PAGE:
- respond to individual patient needs;
- consist of qualified and experienced interdisciplinary providers including a physician;
- have a clear care pathway;
- engage in comprehensive for follow-up practices;
- not unduly inconvenience patients (i.e. having to go to different settings/locales);
- use a model of collaborative, shared care so that each practitioner is aware of the treatment of the others and that there is regular communication regarding progress and treatment plan.
The goal of this standard for patients with prolonged symptoms is interdisciplinary care with active medical involvement and collaboration for management of symptoms, guidance on resumption of regular activities and return to school/ work /sports, and regular follow-up with a primary care provider as per the core functions of a concussion clinic. It is recognized that in some areas, there may not be an interdisciplinary concussion clinic within a reasonable distance for patients to attend and receive services as they require.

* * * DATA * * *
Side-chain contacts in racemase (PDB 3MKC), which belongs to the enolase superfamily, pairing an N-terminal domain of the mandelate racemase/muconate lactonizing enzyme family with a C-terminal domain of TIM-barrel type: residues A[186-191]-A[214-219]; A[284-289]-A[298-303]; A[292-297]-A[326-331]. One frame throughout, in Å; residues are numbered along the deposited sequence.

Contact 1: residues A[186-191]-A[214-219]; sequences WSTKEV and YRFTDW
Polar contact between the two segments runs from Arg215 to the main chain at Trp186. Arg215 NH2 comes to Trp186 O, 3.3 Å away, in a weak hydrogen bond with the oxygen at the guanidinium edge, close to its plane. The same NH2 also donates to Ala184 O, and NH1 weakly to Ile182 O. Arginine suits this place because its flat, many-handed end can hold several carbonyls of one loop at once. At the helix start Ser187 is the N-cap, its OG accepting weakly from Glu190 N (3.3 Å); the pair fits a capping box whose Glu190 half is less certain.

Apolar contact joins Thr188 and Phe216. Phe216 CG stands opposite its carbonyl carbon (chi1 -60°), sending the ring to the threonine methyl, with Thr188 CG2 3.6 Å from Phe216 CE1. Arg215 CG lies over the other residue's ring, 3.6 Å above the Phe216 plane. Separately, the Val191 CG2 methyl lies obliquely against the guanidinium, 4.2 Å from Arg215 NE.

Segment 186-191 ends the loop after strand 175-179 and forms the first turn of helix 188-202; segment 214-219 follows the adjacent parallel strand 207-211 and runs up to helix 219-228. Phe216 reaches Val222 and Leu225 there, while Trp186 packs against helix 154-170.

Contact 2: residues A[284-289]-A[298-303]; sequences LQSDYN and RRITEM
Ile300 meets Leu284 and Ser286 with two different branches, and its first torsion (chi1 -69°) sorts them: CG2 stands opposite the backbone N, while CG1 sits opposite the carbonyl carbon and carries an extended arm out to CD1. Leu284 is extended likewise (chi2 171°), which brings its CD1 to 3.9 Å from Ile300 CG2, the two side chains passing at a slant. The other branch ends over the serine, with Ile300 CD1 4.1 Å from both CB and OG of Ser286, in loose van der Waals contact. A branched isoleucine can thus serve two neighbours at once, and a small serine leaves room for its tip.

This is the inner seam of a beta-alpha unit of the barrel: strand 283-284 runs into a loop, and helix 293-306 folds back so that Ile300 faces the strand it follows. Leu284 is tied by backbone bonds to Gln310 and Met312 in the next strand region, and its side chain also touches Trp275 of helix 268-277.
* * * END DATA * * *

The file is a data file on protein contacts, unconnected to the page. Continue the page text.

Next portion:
The necessary key elements of post-concussion care are:
- responsivity to individual patient needs;
- vetted interdisciplinary providers including a physician;
- a clear care pathway;
- an organized process for follow-up;
- care that does not unduly inconvenience patients (i.e. having to go to different settings/locales);
- a model of shared care.
What this standard means:
While the interdisciplinary clinic is the ideal for addressing prolonged symptoms, this standard can still be achieved by:
a)a physician with expertise in concussion management working in collaboration with other interdisciplinary providers that are more proximal to the patient; or
b)use of telemedicine to access additional providers.
Most important is that there be an organized, coordinated network of providers who have established and regular mechanisms of communication and coordination, respecting scopes of practice. From the perspective of patients the care should be seamless, comprehensive, timely and integrated.